Using receiver-operating characteristic curve, 150 U/mL of serum CA125 was the most useful value for predicting spontaneous abortion in early pregnancy with vaginal bleeding, and in most of abortion women, the serumCA125 level was increased over than 150U/mL immediately before the abortion.



Determinants of Risk of Spontaneous Abortions in the First Trimester of Pregnancy

A hospital case‐control study to analyze risk factors for spontaneous abortion during the first trimester found a history of pelvic inflammatory disease increased the odds ratio fivefold and women reporting previous spontaneous abortions had a higher chance of having a spontaneous abortion.

Risk factors for spontaneous abortion and its recurrence.

The levels of risk of miscarriage found in this analysis are similar to those of previous studies, and the analytic methods suggest how age, obstetric history, and other factors can be simultaneously examined for associations with such risk.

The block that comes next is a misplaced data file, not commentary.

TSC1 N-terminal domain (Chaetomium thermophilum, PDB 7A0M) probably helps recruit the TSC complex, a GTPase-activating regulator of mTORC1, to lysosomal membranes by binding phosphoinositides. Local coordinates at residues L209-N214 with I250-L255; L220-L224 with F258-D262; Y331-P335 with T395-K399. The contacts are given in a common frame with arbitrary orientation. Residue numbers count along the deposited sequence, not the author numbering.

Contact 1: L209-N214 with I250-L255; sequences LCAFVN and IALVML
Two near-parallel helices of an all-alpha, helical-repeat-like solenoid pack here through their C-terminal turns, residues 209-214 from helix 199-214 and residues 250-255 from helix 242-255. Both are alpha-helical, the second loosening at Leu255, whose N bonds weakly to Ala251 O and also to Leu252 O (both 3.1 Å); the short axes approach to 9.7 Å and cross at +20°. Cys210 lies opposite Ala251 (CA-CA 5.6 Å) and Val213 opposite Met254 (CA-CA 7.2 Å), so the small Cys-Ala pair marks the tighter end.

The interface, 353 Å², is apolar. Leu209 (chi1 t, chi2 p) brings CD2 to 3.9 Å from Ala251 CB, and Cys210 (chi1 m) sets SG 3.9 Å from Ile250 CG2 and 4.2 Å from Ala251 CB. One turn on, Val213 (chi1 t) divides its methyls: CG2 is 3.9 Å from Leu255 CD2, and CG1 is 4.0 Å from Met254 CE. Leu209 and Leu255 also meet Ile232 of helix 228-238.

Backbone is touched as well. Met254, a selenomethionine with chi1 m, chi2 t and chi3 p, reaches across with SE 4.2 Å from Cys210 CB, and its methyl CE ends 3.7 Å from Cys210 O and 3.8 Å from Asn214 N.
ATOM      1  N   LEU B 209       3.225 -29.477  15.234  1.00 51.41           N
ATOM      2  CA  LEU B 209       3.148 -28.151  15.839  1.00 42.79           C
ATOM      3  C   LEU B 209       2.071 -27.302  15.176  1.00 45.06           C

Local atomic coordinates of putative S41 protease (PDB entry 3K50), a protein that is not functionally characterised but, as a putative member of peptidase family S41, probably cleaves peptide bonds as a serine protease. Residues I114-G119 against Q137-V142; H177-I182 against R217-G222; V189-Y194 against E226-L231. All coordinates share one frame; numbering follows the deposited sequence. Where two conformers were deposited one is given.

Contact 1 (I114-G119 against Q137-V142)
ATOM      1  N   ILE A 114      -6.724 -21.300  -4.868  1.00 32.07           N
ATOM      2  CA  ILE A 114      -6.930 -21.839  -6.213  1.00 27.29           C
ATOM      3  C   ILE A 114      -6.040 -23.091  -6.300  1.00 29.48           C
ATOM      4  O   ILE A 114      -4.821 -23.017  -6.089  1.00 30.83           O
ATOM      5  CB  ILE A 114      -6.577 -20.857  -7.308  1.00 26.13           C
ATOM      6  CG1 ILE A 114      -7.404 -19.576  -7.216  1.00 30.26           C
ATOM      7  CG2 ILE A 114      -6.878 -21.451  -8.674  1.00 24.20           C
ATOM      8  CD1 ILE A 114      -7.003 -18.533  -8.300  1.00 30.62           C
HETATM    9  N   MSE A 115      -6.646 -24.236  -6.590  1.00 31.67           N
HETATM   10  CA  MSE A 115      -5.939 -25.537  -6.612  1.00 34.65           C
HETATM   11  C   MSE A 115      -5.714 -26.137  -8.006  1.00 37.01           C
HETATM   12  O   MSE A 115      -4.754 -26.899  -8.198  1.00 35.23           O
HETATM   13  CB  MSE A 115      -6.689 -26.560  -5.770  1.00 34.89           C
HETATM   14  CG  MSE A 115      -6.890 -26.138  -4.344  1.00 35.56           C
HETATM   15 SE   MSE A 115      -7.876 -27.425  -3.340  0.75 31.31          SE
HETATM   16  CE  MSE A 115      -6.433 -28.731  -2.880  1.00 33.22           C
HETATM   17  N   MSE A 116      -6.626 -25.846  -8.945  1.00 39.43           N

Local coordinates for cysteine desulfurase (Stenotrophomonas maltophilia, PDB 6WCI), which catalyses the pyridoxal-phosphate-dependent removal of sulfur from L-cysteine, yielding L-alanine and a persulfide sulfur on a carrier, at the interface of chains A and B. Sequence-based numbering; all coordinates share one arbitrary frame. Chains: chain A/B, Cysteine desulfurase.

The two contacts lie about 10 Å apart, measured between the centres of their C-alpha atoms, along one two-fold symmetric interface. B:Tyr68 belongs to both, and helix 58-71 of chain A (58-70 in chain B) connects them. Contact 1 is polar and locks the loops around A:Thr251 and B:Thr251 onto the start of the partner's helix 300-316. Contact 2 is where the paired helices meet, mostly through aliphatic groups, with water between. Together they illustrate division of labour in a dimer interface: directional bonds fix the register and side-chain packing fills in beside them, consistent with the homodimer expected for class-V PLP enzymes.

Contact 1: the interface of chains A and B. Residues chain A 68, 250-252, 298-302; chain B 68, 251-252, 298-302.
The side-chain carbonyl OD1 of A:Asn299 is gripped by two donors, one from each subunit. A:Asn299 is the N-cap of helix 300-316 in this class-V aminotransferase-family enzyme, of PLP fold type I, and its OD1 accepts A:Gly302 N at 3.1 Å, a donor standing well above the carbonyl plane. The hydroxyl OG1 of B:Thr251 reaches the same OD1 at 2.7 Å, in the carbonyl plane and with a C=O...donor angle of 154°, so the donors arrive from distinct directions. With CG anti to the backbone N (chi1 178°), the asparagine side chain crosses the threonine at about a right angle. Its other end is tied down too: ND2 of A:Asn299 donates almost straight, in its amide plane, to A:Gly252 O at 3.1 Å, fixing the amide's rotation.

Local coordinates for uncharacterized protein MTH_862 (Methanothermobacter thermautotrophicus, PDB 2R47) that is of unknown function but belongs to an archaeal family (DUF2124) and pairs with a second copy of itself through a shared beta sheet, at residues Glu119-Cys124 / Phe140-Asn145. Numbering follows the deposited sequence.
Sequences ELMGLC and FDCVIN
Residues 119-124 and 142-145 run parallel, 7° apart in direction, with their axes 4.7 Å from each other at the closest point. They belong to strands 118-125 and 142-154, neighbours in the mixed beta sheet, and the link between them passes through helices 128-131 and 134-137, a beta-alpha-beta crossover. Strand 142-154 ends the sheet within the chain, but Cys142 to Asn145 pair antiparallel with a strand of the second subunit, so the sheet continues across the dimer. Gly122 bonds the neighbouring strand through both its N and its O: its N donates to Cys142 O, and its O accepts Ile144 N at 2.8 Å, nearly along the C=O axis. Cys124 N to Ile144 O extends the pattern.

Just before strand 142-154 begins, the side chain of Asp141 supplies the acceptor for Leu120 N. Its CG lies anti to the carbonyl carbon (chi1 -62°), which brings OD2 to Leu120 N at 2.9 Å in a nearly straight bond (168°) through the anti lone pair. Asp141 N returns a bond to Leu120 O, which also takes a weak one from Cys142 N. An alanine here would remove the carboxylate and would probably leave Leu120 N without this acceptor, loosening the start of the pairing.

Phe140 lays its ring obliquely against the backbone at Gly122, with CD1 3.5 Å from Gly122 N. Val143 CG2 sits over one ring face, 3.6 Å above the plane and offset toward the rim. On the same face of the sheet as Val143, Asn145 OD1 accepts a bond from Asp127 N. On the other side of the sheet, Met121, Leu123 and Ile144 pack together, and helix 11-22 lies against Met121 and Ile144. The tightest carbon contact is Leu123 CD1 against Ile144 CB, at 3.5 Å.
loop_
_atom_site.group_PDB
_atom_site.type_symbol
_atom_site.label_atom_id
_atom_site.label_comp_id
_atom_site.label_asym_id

Threatened abortion: prediction of viability based on signs and symptoms.

The clinical assessment of threatened abortion is unreliable in most cases and should be superseded by ready access to sonographic assessment.

Risk factors for ectopic pregnancy: a comprehensive analysis based on a large case-control, population-based study in France.

This case-control study was associated with a regional register of ectopic pregnancy between 1993 and 2000 in France and was powerful enough to investigate all ectopicregnancy risk factors, finding close associations between ectopic pregnancies and infertility and between spontaneous abortions and spontaneous abortion.